(f) (1) An employee employed in the security services industry as a security officer who is registered pursuant to the Private Security Services Act (Chapter 11.5 (commencing with Section 7580) of Division 3 of the Business and Professions Code) and who is employed by a private patrol operator registered pursuant to that chapter, may be required to remain on the premises during rest periods and to remain on call, and carry and monitor a communication device during rest periods. If a security officer’s rest period is interrupted, the security officer shall be permitted to restart the rest period anew as soon as practicable. The security officer’s employer satisfies that rest period obligation if the security officer is then able to take an uninterrupted rest period. If on any workday a security officer is not permitted to take an uninterrupted rest period of at least 10 minutes for every four hours worked or major fraction thereof, then the security officer shall be paid one additional hour of pay at the employee’s regular base hourly rate of compensation.
(2) For purposes of this subdivision, the term “interrupted” means any time a security officer is called upon to return to performing the active duties of the security officer’s post prior to completing the rest period, and does not include simply being on the premises, remaining on call and alert, monitoring a radio or other communication device, or all of these actions.
(3) This subdivision only applies to an employee specified in paragraph (1) if both of the following conditions are satisfied:
(A) The employee is covered by a valid collective bargaining agreement.
(B) The valid collective bargaining agreement expressly provides for the wages, hours of work, and working conditions of employees, and expressly provides for rest periods for those employees, final and binding arbitration of disputes concerning application of its rest period provisions, premium wage rates for all overtime hours worked, and a regular hourly rate of pay of not less than one dollar more than the state minimum wage rate.
(4) This subdivision does not apply to existing cases filed before January 1, 2021.
(5) In enacting the legislation adding this subdivision, it is the intent of the Legislature to abrogate, for the security services industry only, the California Supreme Court’s decision in Augustus v. ABM Security Services, Inc. (2016) 2 Cal.5th 257, to the extent that decision is in conflict with this subdivision.
(g) This section shall remain in effect only until January 1, 2027, and as of that date is repealed.

SEC. 3.

 Section 226.7 is added to the Labor Code, to read:

226.7.
 (a) As used in this section, “recovery period” means a cooldown period afforded an employee to prevent heat illness.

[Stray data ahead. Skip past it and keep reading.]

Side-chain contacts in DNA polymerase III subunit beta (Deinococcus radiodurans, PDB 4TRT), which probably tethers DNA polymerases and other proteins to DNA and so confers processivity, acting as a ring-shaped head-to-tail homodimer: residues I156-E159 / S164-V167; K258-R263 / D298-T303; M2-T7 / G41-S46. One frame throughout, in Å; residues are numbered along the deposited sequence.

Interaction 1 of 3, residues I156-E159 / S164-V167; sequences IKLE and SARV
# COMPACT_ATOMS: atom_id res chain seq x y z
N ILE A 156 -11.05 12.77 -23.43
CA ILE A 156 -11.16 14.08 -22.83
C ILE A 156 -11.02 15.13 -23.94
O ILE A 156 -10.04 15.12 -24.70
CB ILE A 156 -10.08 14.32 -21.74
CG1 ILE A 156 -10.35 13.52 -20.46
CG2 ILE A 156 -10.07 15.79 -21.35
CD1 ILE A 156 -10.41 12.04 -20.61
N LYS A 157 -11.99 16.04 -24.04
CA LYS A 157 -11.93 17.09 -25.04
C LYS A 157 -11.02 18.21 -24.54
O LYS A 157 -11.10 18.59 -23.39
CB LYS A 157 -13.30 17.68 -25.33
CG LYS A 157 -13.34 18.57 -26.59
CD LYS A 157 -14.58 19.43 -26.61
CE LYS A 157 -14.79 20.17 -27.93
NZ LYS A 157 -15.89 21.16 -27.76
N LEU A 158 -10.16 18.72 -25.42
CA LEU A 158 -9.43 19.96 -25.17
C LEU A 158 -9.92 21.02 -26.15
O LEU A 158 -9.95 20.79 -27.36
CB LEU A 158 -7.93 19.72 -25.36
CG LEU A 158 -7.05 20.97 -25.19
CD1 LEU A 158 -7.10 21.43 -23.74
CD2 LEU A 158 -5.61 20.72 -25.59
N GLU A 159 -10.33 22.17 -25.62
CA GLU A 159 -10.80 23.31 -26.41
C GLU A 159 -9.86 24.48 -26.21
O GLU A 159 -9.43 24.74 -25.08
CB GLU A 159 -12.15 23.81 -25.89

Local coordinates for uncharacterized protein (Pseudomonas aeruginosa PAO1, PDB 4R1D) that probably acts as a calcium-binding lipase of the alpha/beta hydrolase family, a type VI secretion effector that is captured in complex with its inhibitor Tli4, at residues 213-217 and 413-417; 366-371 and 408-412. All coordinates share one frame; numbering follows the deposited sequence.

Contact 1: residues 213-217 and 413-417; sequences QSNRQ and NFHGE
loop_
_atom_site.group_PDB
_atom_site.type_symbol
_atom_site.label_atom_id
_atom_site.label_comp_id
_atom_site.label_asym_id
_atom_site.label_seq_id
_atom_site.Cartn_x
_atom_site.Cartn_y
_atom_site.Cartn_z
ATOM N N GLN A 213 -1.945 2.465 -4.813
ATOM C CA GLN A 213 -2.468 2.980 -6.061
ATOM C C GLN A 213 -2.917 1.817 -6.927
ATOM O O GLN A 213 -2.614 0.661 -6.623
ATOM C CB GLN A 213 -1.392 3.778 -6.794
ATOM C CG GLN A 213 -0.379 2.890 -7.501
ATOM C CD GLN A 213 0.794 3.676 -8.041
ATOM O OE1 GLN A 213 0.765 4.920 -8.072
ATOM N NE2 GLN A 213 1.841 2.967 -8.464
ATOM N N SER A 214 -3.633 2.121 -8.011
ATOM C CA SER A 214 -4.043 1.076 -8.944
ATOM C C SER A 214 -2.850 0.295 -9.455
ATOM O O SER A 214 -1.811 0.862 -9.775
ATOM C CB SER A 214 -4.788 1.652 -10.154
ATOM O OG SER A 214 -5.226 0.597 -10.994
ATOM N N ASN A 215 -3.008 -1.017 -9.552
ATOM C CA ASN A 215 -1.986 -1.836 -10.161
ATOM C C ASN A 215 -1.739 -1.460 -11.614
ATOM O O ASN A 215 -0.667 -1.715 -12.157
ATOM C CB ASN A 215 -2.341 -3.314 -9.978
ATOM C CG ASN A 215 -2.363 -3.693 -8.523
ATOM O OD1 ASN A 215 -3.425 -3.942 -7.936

(b) An employer shall not require an employee to work during a meal or rest or recovery period mandated pursuant to an applicable statute, or applicable regulation, standard, or order of the Industrial Welfare Commission, the Occupational Safety and Health Standards Board, or the Division of Occupational Safety and Health.
(c) If an employer fails to provide an employee a meal or rest or recovery period in accordance with a state law, including, but not limited to, an applicable statute or applicable regulation, standard, or order of the Industrial Welfare Commission, the Occupational Safety and Health Standards Board, or the Division of Occupational Safety and Health, the employer shall pay the employee one additional hour of pay at the employee’s regular rate of compensation for each workday that the meal or rest or recovery period is not provided.
(d) A rest or recovery period mandated pursuant to a state law, including, but not limited to, an applicable statute, or applicable regulation, standard, or order of the Industrial Welfare Commission, the Occupational Safety and Health Standards Board, or the Division of Occupational Safety and Health, shall be counted as hours worked, for which there shall be no deduction from wages. This subdivision is declaratory of existing law.
(e) This section shall not apply to an employee who is exempt from meal or rest or recovery period requirements pursuant to other state laws, including, but not limited to, a statute or regulation, standard, or order of the Industrial Welfare Commission.
(f) This section shall be operative on January 1, 2027.

SEC. 4.

 This act is an urgency statute necessary for the immediate preservation of the public peace, health, or safety within the meaning of Article IV of the California Constitution and shall go into immediate effect. The facts constituting the necessity are:
In order to protect worker and public safety, to respond to the California Supreme Court decision in Augustus v. ABM Security Services, Inc. (2016) 2 Cal.5th 257, and to ensure that personnel in security officer positions are available at all times while onsite for the workday, it is necessary that this act take effect immediately.